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Going To The Theatre Is A Social Experience

November 29, 2007

The other day, I heard a story about a longtime A.C.T subscriber who, as part of a theatre-going group consisting of about ten friends, had enjoyed going to see productions at ACT. Let's call her Jane. For Jane, going to the theatre is as much about being with her theatre-loving friends as it is about experiencing a play.

A few weeks ago, however, A.C.T's subscriptions department suddenly decided to change Jane's group's subscription package. Instead of getting their regular seats, they were all spread out and given seats in various parts of the orchestra. No longer could they all sit together, as they had been doing for many years. Jane and her cohorts were pretty upset about this.

The reason I bring this up is because industry people sometimes forget that there's a social dimension to going to the theatre. I'm not just talking about people bookending a show with drinks or going out to dinner. The actual experience of sitting in the auditorium watching a play, opera, musical or dance performance unfold is inherently social. There's communication going on between the performers and the audience of course, but there's also that more elusive relationship between groups of people within an auditorium.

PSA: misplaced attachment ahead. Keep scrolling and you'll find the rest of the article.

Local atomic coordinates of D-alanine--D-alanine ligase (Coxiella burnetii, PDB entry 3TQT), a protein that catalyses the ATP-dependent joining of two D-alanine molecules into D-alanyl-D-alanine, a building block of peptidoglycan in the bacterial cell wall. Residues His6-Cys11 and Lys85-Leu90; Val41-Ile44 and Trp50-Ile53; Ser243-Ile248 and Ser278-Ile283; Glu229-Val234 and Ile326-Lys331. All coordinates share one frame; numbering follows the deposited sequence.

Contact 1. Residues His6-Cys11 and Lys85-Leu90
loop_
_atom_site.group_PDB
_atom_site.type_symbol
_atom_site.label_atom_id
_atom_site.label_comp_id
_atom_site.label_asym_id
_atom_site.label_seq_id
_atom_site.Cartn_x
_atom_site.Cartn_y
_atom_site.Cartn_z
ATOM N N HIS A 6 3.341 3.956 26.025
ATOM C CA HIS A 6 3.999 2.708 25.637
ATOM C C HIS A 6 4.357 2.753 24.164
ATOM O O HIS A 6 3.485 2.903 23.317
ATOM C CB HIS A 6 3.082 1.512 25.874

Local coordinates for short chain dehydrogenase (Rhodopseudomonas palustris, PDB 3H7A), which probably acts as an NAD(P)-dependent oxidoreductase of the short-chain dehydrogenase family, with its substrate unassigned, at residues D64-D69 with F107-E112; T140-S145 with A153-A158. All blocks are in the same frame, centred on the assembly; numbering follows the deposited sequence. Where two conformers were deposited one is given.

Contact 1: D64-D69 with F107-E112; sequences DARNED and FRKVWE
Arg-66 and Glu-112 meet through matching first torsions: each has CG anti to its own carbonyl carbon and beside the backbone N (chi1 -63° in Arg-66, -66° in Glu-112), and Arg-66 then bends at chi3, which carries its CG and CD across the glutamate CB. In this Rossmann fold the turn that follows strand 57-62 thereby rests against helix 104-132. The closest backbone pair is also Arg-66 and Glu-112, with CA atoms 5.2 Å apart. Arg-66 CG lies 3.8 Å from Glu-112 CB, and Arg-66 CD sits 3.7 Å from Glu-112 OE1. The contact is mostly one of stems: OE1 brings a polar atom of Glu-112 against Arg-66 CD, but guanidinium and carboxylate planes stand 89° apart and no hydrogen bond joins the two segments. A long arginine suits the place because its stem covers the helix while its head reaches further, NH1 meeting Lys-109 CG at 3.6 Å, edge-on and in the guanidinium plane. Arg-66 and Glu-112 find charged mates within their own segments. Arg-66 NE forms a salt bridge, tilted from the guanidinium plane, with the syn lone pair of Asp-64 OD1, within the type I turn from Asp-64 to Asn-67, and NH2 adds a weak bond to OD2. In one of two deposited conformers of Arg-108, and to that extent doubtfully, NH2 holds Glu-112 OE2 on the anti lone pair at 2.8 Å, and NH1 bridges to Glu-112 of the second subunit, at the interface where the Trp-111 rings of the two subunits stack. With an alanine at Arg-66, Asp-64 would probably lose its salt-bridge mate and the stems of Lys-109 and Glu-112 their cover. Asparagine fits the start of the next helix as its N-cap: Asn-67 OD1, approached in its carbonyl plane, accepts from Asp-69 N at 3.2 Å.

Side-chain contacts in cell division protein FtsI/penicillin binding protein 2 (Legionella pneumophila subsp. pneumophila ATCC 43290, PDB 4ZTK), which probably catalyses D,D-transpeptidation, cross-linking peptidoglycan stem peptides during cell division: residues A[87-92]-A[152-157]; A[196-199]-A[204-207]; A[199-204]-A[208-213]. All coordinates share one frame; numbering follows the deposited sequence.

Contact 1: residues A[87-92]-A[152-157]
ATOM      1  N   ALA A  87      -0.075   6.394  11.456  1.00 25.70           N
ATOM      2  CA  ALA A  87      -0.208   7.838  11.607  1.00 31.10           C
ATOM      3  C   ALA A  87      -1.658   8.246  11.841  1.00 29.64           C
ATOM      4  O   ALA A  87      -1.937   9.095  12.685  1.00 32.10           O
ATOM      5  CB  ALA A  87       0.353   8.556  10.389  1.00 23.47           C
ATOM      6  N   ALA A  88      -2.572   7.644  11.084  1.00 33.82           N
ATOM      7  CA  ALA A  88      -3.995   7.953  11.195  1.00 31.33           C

It's always fun to make new friends. I, for one, often strike up conversations with complete strangers just before the lights go down or during intermission. But if I'm at the theatre with friends, I'd always rather sit next to them. I want to be able to lean over to them and say "wow, that was a weird moment" or "what a great scene" or "get me out of here."

I think there's more that goes on between social groups sitting within auditoriums than meets the eye. Rather than splitting people up like a group of bored schoolchildren giggling and exchanging notes a particularly bad Summerstock production of Julius Caesar, producers should make an effort to nurture group dynamics. After all, when one member of a group gets up to give a standing ovation, the rest are more likely to follow.

Jane and her gang are seriously thinking of canceling their group subscription at A.C.T. How many more subscribers can that particular company afford to lose?


  • Great post. It reminded me of a piece by Chris Jones of the Chicago Tribune on the new Guthrie and what lessons it holds for other large arts organizations:

    Chris doesn't include "Don't piss off longtime subscribers" in his list of suggestions. Somehow, that would seem to go without saying, particularly in an era of declining subscriptions overall.


    By Anonymous Anonymous, At November 29, 2007 at 7:01 PM  

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